Three options

The focus of Duterte’s legislative program is to amend the Philippine Constitution to shift to a federalist system, devolving power to the states from the current unitary form of government, in which Manila is the center of power. Changing to either a federal parliamentary democracy or federal republic has been touted by the president as a weapon against decades-long unrest in some parts of the southern region of Mindanao.

“We cannot have a peaceful country…if you do not agree to a federal setup,” he told local media.

What has raised the fears of the return of the Marcos family is that Duterte has hinted that he wants to step down once the constitutional revision is done and the country is under federal rule. That has led some quarters to postulate that he is actually paving the way for Bongbong Marcos. 

 “It can open [the opportunity]. What we are talking here is the capacity to return and they have that. They have the network, if the traditional rules of the game are the same, meaning traditional politics, they can,” said Ramon Casiple, executive director of the Institute for Political and Electoral Reforms and one of the resource persons in the Senate hearing on constitutional amendments.

This can happen under three scenarios – one, during the four-year transition period after the 1987 Constitution has been revised. 

“At the rate President Digong (Duterte’s nickname) is pushing with his idea, I think he’s thinking of revising the Constitution within the two years of his presidency and the next four years will be transition and implementation period,” said former Sen. Aquilino “Nene” Pimentel, one of the main federalism advocates.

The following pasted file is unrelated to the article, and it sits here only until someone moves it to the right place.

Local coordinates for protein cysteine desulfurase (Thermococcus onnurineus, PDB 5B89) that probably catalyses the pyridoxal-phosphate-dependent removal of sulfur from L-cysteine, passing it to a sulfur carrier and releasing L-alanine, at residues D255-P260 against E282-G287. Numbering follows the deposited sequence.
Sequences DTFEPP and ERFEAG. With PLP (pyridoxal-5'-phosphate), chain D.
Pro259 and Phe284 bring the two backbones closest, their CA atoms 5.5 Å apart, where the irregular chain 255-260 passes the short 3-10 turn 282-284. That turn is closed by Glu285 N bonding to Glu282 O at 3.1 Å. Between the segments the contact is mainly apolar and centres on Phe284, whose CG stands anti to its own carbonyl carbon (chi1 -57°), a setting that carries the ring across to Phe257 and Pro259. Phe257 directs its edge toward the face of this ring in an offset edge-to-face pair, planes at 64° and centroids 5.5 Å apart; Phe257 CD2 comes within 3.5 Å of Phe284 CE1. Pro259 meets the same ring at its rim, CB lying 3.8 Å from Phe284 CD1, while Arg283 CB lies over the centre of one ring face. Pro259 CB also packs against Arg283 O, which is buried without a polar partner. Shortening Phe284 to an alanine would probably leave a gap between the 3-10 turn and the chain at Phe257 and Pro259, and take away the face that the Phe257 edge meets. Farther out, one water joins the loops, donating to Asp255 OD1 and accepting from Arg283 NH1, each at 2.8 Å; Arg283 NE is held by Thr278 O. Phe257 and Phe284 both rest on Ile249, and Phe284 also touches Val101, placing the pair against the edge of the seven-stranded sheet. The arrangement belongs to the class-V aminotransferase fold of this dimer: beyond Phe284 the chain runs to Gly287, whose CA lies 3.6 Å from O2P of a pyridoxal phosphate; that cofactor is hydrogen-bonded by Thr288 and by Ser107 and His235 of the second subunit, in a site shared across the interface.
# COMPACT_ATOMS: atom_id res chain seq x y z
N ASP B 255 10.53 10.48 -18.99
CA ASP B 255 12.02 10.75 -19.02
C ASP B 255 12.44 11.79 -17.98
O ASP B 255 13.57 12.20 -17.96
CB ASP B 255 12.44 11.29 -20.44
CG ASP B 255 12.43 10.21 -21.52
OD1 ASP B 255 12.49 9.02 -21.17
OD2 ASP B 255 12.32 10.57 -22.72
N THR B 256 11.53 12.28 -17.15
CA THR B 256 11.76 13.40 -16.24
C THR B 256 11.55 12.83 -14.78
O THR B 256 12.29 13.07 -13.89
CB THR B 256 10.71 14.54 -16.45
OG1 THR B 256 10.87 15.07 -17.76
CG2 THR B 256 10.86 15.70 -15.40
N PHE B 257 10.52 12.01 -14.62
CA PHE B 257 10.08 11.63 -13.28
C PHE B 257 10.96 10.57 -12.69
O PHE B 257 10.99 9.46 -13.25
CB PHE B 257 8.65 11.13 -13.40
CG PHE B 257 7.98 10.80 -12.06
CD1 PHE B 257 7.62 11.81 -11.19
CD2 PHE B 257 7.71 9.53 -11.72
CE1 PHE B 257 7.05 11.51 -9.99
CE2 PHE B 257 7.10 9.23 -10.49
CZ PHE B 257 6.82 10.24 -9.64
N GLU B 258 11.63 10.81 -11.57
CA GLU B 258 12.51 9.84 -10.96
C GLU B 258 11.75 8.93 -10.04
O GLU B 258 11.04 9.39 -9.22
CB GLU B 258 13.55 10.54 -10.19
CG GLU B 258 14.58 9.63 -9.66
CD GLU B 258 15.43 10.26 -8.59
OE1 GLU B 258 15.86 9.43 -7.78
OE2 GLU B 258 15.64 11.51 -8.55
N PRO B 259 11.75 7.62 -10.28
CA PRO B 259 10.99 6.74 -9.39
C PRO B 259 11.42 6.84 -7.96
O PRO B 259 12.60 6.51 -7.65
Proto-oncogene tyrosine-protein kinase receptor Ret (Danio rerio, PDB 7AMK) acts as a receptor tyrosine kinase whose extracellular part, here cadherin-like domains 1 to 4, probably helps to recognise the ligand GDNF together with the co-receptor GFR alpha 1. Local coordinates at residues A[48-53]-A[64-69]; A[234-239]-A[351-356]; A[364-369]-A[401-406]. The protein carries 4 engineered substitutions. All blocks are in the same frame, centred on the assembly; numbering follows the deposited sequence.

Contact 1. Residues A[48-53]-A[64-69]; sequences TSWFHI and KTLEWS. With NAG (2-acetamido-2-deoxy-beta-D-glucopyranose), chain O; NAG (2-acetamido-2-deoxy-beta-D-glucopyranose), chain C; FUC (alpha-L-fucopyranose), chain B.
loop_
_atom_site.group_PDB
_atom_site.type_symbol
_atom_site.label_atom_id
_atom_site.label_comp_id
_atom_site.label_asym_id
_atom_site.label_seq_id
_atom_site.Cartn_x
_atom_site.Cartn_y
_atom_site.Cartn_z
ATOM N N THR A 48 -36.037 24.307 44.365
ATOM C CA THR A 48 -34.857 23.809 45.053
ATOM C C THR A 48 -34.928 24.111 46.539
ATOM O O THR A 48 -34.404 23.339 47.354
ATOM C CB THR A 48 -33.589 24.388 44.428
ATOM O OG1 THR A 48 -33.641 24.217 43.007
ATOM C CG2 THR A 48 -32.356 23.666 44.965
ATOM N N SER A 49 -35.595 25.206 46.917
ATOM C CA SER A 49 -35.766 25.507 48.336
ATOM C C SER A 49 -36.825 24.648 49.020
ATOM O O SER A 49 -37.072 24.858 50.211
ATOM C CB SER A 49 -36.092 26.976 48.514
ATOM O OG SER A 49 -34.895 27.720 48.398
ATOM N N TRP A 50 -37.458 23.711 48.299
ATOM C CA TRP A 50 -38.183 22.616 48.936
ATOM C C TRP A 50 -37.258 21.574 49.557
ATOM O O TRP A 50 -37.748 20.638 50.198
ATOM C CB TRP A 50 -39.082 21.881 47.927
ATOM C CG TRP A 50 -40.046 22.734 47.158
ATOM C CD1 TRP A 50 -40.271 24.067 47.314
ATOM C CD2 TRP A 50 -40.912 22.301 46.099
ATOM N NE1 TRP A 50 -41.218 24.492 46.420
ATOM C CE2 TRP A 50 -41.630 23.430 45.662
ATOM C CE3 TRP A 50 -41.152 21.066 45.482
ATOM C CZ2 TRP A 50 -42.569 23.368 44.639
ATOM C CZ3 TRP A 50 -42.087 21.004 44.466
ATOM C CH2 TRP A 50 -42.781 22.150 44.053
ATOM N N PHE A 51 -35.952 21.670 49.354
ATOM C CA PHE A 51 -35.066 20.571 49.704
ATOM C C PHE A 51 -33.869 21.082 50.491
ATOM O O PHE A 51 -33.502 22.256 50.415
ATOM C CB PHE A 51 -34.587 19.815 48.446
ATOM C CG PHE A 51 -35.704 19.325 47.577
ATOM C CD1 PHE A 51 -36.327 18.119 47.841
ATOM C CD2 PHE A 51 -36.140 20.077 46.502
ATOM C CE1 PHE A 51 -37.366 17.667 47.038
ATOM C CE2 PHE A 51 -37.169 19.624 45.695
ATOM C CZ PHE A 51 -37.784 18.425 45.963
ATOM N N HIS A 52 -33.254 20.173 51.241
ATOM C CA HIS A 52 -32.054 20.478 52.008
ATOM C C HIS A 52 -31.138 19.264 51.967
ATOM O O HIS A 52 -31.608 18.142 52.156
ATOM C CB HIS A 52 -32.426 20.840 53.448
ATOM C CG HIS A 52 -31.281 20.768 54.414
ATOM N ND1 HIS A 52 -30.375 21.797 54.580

“Duterte wants the charter change to be done by 2019. That means transition of 2019-2022. Duterte has said that if there will be a president that time, that wouldn’t be him,” Casiple said.

Even if a potential political vacuum must be filled in 2019, however, it will not be easy to push Marcos into the picture. Pimentel and Casiple said it would depend on the transition rules that will be set by the constitutional assembly or constitutional convention. 

“The next four years will be transition, so meaning to say depending on the way it will be worded in the revision,” Pimentel said.

House speaker Pantaleon Alvarez said in an article in Rappler, a local news site, that under this system, there will be no need for a vice president. The government, he said, will be headed by a prime minister elected by the parliament.  If Duterte gets what he wants, the Philippines will adopt a dual executive, semi-presidential system similar to France, where the prime minister will work with the president.

Under this system, Marcos can be a member of the parliament and then vie for the position. If the country shifts to a unitary, presidential form of government, Marcos can still run for president with the near certainty of enjoying Duterte’s endorsement.

That is the long game, Casiple said. “The Marcos family had already made the decision that they will return to power. Whether we will be under the federal system or not, they will go for the top position. That is the issue, not the burial. The burial is a public announcement that we’re here.”